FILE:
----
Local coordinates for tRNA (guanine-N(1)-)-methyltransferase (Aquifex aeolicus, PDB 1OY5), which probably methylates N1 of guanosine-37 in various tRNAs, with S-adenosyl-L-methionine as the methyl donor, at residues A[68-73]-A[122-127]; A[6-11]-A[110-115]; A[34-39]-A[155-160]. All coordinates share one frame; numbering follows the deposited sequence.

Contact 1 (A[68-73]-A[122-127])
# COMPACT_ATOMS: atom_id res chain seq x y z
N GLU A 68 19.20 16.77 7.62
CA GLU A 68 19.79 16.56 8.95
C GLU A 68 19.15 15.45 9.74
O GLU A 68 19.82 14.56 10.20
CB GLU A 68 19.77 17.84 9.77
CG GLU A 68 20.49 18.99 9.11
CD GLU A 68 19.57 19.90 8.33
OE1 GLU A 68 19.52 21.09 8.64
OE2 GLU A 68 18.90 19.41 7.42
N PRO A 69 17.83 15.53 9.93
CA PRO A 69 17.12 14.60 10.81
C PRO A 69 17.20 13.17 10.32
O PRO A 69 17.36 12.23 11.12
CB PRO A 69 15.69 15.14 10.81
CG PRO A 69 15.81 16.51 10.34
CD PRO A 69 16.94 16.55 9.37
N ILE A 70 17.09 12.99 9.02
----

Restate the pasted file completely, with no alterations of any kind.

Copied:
Local coordinates for tRNA (guanine-N(1)-)-methyltransferase (Aquifex aeolicus, PDB 1OY5), which probably methylates N1 of guanosine-37 in various tRNAs, with S-adenosyl-L-methionine as the methyl donor, at residues A[68-73]-A[122-127]; A[6-11]-A[110-115]; A[34-39]-A[155-160]. All coordinates share one frame; numbering follows the deposited sequence.

Contact 1 (A[68-73]-A[122-127])
# COMPACT_ATOMS: atom_id res chain seq x y z
N GLU A 68 19.20 16.77 7.62
CA GLU A 68 19.79 16.56 8.95
C GLU A 68 19.15 15.45 9.74
O GLU A 68 19.82 14.56 10.20
CB GLU A 68 19.77 17.84 9.77
CG GLU A 68 20.49 18.99 9.11
CD GLU A 68 19.57 19.90 8.33
OE1 GLU A 68 19.52 21.09 8.64
OE2 GLU A 68 18.90 19.41 7.42
N PRO A 69 17.83 15.53 9.93
CA PRO A 69 17.12 14.60 10.81
C PRO A 69 17.20 13.17 10.32
O PRO A 69 17.36 12.23 11.12
CB PRO A 69 15.69 15.14 10.81
CG PRO A 69 15.81 16.51 10.34
CD PRO A 69 16.94 16.55 9.37
N ILE A 70 17.09 12.99 9.02